This, of course, is only one aspect of the many ways we’re uniquely affected by COVID-19. LGBT+ people, especially older generations, carry the collective memory of the global antipathy towards the containment, treatment and prevention of HIV-AIDS, which continues to affect us disproportionately. We know that if you’re the wrong kind of people, like many other vulnerable groups, collective action will be decidedly less forthcoming. We know that, in clinics where nurses are being trained to deal with an impending coronavirus crisis, those same nurses frequently refuse to provide ARVs and other essential treatment to LGBT+ people, who will die as a result of being turned away. In some countries, healthcare professionals report LGBT+ patients to their families or to the police. In others, LGBT+ people elect not to seek medical attention, because the risk of dying from illness is outweighed by the threat of engaging with a violent system.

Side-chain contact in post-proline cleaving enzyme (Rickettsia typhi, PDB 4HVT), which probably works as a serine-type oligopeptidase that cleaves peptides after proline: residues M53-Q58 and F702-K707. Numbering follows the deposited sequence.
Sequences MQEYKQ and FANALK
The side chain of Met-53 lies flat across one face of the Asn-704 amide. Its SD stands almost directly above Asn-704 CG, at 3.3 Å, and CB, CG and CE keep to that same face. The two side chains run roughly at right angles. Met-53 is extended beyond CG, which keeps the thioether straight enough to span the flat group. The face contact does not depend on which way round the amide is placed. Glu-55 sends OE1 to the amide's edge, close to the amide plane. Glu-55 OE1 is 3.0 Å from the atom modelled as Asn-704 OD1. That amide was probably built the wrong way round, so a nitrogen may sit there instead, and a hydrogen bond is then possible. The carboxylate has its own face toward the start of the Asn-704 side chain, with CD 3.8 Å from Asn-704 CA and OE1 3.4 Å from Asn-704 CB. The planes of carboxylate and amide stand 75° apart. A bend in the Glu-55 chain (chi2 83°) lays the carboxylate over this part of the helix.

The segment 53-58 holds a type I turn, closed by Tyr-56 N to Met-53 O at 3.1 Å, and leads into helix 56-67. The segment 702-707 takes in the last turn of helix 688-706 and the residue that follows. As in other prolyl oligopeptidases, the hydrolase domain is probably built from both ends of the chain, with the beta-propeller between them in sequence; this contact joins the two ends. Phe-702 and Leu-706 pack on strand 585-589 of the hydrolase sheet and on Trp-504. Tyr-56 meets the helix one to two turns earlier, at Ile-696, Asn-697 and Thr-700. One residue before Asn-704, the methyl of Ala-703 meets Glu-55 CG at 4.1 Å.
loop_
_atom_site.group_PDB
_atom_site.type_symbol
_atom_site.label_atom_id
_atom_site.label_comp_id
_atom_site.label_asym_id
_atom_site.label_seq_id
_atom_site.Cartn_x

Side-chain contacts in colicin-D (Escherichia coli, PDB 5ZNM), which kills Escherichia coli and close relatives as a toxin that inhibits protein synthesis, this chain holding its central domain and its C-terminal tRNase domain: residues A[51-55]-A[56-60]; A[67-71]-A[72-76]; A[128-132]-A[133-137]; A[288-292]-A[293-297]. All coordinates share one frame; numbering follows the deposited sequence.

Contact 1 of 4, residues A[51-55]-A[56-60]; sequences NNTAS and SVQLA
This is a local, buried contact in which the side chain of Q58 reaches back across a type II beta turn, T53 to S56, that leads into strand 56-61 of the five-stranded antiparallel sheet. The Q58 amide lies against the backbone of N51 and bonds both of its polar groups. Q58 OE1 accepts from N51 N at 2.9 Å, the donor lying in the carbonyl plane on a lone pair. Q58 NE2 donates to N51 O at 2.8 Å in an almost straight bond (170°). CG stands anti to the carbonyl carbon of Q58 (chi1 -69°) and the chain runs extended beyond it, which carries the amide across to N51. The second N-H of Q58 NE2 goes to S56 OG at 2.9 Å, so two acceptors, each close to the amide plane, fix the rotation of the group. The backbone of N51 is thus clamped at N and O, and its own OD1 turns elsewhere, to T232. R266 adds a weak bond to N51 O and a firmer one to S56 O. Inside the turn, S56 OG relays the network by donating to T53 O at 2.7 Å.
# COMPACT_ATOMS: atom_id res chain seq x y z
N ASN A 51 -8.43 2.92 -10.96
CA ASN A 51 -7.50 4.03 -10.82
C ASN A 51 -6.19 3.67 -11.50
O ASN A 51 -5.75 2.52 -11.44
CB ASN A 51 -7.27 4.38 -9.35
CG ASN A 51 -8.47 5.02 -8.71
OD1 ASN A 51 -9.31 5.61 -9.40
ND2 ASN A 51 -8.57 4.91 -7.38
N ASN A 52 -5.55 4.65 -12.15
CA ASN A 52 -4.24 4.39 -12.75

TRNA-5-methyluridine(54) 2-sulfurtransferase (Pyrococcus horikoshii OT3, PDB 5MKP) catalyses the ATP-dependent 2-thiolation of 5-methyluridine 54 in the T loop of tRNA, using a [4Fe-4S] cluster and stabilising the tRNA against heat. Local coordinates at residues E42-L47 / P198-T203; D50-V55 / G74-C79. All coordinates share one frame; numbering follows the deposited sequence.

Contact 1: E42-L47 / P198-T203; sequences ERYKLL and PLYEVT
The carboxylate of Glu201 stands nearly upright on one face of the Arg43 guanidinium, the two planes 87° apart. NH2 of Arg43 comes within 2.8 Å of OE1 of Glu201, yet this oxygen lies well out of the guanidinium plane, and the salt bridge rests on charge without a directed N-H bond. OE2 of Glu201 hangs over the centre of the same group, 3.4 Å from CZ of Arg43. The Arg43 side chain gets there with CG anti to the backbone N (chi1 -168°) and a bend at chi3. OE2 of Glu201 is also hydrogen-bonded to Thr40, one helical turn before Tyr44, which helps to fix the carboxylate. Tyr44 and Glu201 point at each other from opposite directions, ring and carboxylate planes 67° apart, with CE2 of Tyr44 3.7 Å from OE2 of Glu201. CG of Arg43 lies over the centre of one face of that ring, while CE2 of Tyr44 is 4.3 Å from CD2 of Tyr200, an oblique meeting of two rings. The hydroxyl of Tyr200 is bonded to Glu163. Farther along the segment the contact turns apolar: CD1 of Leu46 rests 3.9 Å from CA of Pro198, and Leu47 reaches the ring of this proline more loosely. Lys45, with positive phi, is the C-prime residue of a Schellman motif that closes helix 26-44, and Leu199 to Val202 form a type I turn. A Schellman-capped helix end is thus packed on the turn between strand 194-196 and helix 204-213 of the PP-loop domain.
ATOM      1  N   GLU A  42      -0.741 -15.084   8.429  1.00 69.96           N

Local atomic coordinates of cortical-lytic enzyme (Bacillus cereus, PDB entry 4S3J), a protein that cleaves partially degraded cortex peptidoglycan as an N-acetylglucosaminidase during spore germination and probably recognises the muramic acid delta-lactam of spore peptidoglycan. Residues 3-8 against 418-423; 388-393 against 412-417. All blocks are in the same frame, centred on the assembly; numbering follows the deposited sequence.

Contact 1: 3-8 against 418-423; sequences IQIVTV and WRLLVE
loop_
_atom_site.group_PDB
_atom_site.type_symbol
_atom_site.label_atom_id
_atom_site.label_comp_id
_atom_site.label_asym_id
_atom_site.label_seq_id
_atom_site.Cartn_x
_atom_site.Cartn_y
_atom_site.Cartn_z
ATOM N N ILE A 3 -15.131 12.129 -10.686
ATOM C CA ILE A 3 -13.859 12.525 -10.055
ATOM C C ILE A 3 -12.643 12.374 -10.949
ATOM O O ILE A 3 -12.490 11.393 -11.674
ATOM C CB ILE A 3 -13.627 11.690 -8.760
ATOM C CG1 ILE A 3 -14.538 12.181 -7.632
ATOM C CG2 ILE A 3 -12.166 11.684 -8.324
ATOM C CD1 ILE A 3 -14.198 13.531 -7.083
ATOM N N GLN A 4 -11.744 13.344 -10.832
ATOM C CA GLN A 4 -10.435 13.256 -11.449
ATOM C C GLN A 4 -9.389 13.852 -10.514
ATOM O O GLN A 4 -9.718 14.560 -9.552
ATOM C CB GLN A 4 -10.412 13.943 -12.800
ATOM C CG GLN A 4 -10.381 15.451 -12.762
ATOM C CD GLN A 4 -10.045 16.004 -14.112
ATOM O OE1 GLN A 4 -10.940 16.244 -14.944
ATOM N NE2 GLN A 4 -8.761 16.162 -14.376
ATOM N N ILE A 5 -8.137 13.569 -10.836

And then, of course, there’s the fact that LGBT+ people around the world are disproportionately poor, homeless, suicidal and vulnerable to abuse. For example, when university residences force their students to vacate within 72hrs because of COVID-19, LGBT+ students who are estranged from - or threatened by - their families, and are often without sufficient alternative support structures, are more likely not to have anywhere to turn to. Many faith-based homeless shelters - and thank God for them, truly - refuse to house LGBT+ people, especially trans* people. Government officials tasked with protecting vulnerable people in times of displacement frequently antagonise LGBT+ people. During a lockdown, domestic violence is guaranteed to increase. LGBT+ people suffering from such violence will often face ridicule, harassment, assault and detention when they attempt to seek assistance from the police.
Of course, everyone is affected by privilege and oppression uniquely and to varying degrees. But this doesn’t mean it doesn’t exist, and it certainly doesn’t mean that any straight and cisgender people are exempt from doing their part to consider the complexities of vulnerability during a pandemic.
I would never want people not to voice their anxieties - after all, each of us is affected by this pandemic in ways with which everyone else is unable precisely to relate. But I ask, with all the love and respect and hope I have, that you use at least one of your moments of understandable anxiety to consider how other people aren’t protected in some of the ways you might personally be.
Here’s hoping for a future of radical tenderness ❤️